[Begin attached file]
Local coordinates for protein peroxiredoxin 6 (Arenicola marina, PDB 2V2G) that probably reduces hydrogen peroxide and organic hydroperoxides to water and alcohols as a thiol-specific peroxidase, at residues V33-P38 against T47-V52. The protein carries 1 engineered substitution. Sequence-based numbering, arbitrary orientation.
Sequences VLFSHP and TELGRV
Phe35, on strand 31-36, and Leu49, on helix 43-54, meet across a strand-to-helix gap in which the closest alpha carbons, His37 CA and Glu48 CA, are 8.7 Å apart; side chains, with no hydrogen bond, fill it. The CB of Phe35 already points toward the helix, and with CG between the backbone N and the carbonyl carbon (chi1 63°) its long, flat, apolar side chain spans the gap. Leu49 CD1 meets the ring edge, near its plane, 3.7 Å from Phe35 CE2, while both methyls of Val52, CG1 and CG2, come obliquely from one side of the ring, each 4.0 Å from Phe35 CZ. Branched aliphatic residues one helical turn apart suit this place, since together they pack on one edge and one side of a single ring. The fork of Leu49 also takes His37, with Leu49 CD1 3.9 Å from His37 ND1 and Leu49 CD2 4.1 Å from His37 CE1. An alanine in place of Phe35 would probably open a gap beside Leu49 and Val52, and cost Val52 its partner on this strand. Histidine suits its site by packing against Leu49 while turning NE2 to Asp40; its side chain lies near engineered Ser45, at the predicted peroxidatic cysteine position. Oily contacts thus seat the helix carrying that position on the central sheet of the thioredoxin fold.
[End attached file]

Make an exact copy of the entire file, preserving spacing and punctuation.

Local coordinates for protein peroxiredoxin 6 (Arenicola marina, PDB 2V2G) that probably reduces hydrogen peroxide and organic hydroperoxides to water and alcohols as a thiol-specific peroxidase, at residues V33-P38 against T47-V52. The protein carries 1 engineered substitution. Sequence-based numbering, arbitrary orientation.
Sequences VLFSHP and TELGRV
Phe35, on strand 31-36, and Leu49, on helix 43-54, meet across a strand-to-helix gap in which the closest alpha carbons, His37 CA and Glu48 CA, are 8.7 Å apart; side chains, with no hydrogen bond, fill it. The CB of Phe35 already points toward the helix, and with CG between the backbone N and the carbonyl carbon (chi1 63°) its long, flat, apolar side chain spans the gap. Leu49 CD1 meets the ring edge, near its plane, 3.7 Å from Phe35 CE2, while both methyls of Val52, CG1 and CG2, come obliquely from one side of the ring, each 4.0 Å from Phe35 CZ. Branched aliphatic residues one helical turn apart suit this place, since together they pack on one edge and one side of a single ring. The fork of Leu49 also takes His37, with Leu49 CD1 3.9 Å from His37 ND1 and Leu49 CD2 4.1 Å from His37 CE1. An alanine in place of Phe35 would probably open a gap beside Leu49 and Val52, and cost Val52 its partner on this strand. Histidine suits its site by packing against Leu49 while turning NE2 to Asp40; its side chain lies near engineered Ser45, at the predicted peroxidatic cysteine position. Oily contacts thus seat the helix carrying that position on the central sheet of the thioredoxin fold.